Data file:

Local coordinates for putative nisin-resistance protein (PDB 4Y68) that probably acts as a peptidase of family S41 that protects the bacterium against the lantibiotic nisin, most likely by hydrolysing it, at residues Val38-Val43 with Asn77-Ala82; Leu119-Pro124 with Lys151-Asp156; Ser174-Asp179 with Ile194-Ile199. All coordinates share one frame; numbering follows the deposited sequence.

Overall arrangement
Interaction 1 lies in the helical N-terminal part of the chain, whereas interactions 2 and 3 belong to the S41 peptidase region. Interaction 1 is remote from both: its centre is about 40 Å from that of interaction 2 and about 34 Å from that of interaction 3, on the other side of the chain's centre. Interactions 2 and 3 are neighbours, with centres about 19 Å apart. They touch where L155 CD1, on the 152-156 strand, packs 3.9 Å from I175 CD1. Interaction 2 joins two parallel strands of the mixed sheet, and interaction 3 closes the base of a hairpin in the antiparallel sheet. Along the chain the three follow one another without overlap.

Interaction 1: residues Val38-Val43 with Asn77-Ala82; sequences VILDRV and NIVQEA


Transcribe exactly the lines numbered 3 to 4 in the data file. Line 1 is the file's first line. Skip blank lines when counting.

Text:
Interaction 1 lies in the helical N-terminal part of the chain, whereas interactions 2 and 3 belong to the S41 peptidase region. Interaction 1 is remote from both: its centre is about 40 Å from that of interaction 2 and about 34 Å from that of interaction 3, on the other side of the chain's centre. Interactions 2 and 3 are neighbours, with centres about 19 Å apart. They touch where L155 CD1, on the 152-156 strand, packs 3.9 Å from I175 CD1. Interaction 2 joins two parallel strands of the mixed sheet, and interaction 3 closes the base of a hairpin in the antiparallel sheet. Along the chain the three follow one another without overlap.

Interaction 1: residues Val38-Val43 with Asn77-Ala82; sequences VILDRV and NIVQEA